Lee and Isis Hargrave’s enduraLAB brings like-minded people together
Lee and Isis Hargrave are the husband-and-wife team who own enduraLAB, the strength and endurance gym in Fort Worth that offers so much more than just a workout. The couple has two children, ages 10 and 7, and this year enduraLAB turns 10. The Hargraves say it’s been an amazing journey bringing up this baby, which was born when Isis worked at Lululemon and was tasked with organizing a “fun run.” Lee, a passionate endurance athlete, jumped at the opportunity to provide a new direction for run groups. Before they knew it, one thing led to another and theenduralab.com, an online endurance community, was born.
“Runners wanted programming for training,” Isis says, “And that became an online resource.” EnduraLAB grew from a small group to what Blue Zones Project calls the Power 9 principles of Right Tribe -- a collection of like-minded people who support each other’s health and well-being. “In a big box gym, if you stop going, nobody notices,” Lee says. “Here, someone checks on you. We help keep people accountable.” Now a decade in, the LAB combines all facets of the things that endurance athletes need, from strength training to recovery.
“Everyone wants the next fad, a magic pill, or the next big thing,” Lee says. “We are not that.” To that end, Lee and Isis examine everything about an athlete’s performance, from movement to how they fuel their bodies. Isis promotes nutrition coaching as just as integral to an athlete’s performance as how much they can bench press. “I love helping people balance fuel and performance,” she says. In the Nutrition Lab, Isis encourages people to move beyond the fads of the day “to know what their food is made of.” The Blue Zones principle of eating with a Plant Slant is important Lee says –– people who are consuming fruits and vegetables tend to be healthier. “A lot of times when people are trying to figure out their health, they’re only thinking about fitness,” Isis says. “I love helping people balance fuel and performance.”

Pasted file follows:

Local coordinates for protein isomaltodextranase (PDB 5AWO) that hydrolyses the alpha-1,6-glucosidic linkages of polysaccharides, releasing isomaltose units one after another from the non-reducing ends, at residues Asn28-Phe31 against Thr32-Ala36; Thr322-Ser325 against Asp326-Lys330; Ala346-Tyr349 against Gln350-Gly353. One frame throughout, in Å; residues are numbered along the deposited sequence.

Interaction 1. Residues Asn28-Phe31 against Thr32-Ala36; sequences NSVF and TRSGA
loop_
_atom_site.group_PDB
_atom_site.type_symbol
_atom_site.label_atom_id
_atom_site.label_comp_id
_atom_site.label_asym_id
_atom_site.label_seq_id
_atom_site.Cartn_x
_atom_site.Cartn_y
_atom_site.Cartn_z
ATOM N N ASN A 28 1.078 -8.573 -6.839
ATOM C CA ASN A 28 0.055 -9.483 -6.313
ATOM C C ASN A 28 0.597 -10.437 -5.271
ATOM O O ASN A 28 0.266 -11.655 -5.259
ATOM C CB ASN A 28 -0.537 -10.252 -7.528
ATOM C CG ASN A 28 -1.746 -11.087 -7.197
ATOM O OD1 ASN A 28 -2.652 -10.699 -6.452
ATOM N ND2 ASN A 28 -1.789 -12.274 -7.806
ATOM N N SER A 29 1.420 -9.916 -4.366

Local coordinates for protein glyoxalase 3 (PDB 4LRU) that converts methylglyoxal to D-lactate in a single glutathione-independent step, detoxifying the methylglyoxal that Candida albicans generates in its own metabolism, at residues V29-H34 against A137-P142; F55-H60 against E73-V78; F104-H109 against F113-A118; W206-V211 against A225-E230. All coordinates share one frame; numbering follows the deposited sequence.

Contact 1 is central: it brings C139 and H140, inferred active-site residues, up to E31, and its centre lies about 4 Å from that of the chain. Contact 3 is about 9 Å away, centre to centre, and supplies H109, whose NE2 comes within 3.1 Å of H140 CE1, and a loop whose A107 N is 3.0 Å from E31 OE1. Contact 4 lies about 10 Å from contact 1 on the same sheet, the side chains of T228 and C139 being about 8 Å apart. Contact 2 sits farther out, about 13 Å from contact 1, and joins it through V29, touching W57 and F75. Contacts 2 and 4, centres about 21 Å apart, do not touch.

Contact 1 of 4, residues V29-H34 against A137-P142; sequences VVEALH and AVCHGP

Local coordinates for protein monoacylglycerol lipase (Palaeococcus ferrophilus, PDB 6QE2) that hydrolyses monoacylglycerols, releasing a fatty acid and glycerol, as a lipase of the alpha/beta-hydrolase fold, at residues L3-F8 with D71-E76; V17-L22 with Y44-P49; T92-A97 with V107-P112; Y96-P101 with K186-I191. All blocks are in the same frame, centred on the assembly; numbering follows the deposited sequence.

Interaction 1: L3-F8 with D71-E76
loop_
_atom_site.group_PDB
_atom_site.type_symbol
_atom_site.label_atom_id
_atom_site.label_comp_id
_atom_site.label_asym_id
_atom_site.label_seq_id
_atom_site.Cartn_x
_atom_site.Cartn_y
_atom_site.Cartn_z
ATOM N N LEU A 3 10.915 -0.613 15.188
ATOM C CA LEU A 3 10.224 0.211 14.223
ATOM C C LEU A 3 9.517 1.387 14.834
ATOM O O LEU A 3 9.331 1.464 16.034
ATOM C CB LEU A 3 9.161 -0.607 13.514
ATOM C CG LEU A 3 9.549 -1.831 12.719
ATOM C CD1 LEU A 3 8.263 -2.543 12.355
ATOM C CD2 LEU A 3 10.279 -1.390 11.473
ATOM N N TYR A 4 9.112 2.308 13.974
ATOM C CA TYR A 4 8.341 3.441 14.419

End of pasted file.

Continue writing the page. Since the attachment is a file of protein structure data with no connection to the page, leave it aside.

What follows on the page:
Another part of fitness is the Power 9 concept of Downshift, which the Hargraves say doesn’t get enough attention. Downshifting includes incorporating some kind of stress reduction that can battle chronic inflammation. The prevalence of stress hormones like cortisol, the lack of good quality sleep, and the non-stop influx of smartphone-generated images are costing Americans a significant toll in their health. “We encourage athletes to program breathing and a wind-down routine,” Lee says. “We’re all workaholics. We’re all overloaded. We have to start focusing on recovery. Downshift is going to be huge in a few years.”
It’s not rocket science (although Lee is actually a rocket scientist –– technically an aeronautical engineer). Along with strength training, enduraLAB employs a physical therapist and a licensed massage therapist on site to help athletes modify routines if injuries occur. One of the most interesting things about the Hargraves is the intensity with which they approach almost everything around their fitness business, and the way they approach challenges, like the closure and reopening of the gym last year. “Covid-19 emphasized how unhealthy we are in the US in general, and in Texas in particular,” Lee says. The gym is not at 100% capacity yet, and the Hargraves continue to include social distancing. “There are 15 spots, and everyone has their own workout equipment set out,” says Lee. At enduraLAB you’re getting a clean, safe space to work out among a group of like-minded people.
Like the Blue Zones Power 9 principles, the Hargrave’s philosophy is all about balance: making small improvements to different aspects of your life that have a cumulative impact on well-being. As Lee says, “It’s the simple things people can do to be healthier.”